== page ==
CHICKAMAUGA, WALKER COUNTY, GA (WRCB) -- Lee Clarkson Road is a lifeline to Chickamauga.

But at least 16 people have wrecked on its sharpest curve, the past five years, including a teenager killed on his way home from wrestling practice in November.

Making the road safer is one woman's personal mission.

It's started with a mother whose own teenager has to drive Lee Clarkson at night.

But it's spreading, much the same way word spread about Jordan Queen's death, on-line.

Beth Oliver-Ibanez wouldn't have to ask where, when her teenage daughter told her about what happened to her classmate Jordan Queen, 17 on November 9th.

"She said Mama, he was just killed," Oliver-Ibanez says.

The Georgia State Patrol reports that Queen's pickup veered off Lee Clarkson Road's sharp, borderline-blind curve, into a tree. The impact is less than 50 yards from where 21-year-old Jared Bean crashed and died seven years ago.

"We know it's a bad road, we've always known it was a bad road," she says. "But something snapped in me when she said that."

Even as Jordan's friends prayed by his parking space at Gordon Lee High School the following morning, Oliver-Ibanez was crafting a petition bearing his picture, titled 'Fix Lee Clarkson Road.'

"What's sad is it that took an email to Harry Maddox," she says.

Maddox is the District Traffic Engineer for Georgia's Department of Transportation (G-DOT).

In a letter to Walker County's Sole Commissioner, Bebe Heiskell, he writes that several fixes are possible, including "Chevron signs on the outside of the curve for both eastbound and westbound traffic, (2) post mounted reflectors to delineate the curve, (3) advance warning signs for both approaches to indicate the curve ahead--with 35 mph speed plates, and (4) thermoplastic centerline and edge line striping."

But the letter also reminds Commissioner Heiskell, Georgia Sen. Jeff Mullis and Oliver-Ibanez that Lee Clarkson is a Walker County road, not a state highway.

Commissioner Heiskell tells Eyewitness News she doesn't know how engineers could make the Lee Clarkson Road better.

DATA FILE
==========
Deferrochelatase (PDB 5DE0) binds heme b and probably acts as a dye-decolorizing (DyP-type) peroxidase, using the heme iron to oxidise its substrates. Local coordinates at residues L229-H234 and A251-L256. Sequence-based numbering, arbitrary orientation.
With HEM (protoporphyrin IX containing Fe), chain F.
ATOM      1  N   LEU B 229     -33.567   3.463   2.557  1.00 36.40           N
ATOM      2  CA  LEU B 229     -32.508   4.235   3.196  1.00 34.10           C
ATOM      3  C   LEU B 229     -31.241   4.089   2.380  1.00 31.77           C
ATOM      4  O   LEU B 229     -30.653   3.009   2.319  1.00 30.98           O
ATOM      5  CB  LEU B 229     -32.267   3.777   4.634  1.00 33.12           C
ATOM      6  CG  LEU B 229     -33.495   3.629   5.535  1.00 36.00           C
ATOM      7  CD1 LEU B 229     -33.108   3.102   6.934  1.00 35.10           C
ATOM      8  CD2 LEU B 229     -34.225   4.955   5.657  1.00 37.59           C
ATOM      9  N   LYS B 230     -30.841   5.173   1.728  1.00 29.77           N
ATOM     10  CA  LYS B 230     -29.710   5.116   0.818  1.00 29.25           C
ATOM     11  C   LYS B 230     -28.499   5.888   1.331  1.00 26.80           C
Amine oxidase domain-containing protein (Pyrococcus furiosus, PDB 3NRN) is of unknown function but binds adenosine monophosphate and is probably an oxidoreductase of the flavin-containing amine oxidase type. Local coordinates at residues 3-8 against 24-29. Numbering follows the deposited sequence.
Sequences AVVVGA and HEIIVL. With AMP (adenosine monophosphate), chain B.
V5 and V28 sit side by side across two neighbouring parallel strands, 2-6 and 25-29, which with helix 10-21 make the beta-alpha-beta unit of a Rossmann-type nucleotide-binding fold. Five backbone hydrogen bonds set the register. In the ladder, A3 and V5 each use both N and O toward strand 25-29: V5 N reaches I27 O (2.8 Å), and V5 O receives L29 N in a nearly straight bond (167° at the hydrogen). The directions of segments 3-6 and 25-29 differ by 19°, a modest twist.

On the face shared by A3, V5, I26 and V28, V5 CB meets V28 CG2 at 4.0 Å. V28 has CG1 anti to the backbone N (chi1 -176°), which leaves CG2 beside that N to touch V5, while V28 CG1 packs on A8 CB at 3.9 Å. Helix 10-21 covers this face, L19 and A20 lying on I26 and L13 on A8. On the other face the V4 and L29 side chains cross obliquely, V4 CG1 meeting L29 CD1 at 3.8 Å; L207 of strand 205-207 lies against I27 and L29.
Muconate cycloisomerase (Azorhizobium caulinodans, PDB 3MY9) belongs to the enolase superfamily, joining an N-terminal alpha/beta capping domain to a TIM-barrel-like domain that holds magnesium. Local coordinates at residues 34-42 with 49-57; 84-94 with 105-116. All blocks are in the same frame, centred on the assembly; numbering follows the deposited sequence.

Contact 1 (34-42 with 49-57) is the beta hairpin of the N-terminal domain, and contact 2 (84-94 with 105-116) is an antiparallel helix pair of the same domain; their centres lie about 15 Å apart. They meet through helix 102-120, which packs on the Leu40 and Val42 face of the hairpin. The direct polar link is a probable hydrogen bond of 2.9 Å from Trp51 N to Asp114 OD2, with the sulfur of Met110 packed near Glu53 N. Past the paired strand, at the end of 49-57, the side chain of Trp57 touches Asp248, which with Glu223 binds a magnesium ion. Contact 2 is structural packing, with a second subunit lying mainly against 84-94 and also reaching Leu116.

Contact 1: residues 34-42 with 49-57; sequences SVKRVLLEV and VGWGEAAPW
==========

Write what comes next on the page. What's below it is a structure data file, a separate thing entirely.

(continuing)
"I don't see how you'd change it unless they were to find something deficient," Heiskell says. "Thousands of people drive on that road daily. We believe it is sufficiently safe."

Lee Clarkson Road does have signs warning of a sharp curve, and the potential for slow-moving farm vehicles, on each approach.

"I know they can't afford to fix the entire curve, and straighten it out some," Oliver-Ibanez says. "They still could do something."

Maddox says Walker County could seek reimbursement from Georgia "if the improvements are included in an off-system safety project contract."

But GDOT has not estimated the cost of each potential fix.

"It would require review by our engineers," Maddox says. "From start to finish, these things can take about a year."

Oliver-Ibanez is willing to wait it out

"You can't just blame it on bad drivers," she says.

More than 600 people agree, based on the number of 'Likes' her Facebook page has received.

One comes from Jordan Queen's mother.

"It's time to make a change," Susanne Queen writes. "It's too late to save Jordan, but you never know whose child might be next."

GDOT engineers say they've sent Commissioner Heiskell instructions on how to apply for state money to reimburse a road fix. But Heiskell says it hasn't come to that yet.

Ibanez hopes the Facebook page petition, will turn that corner.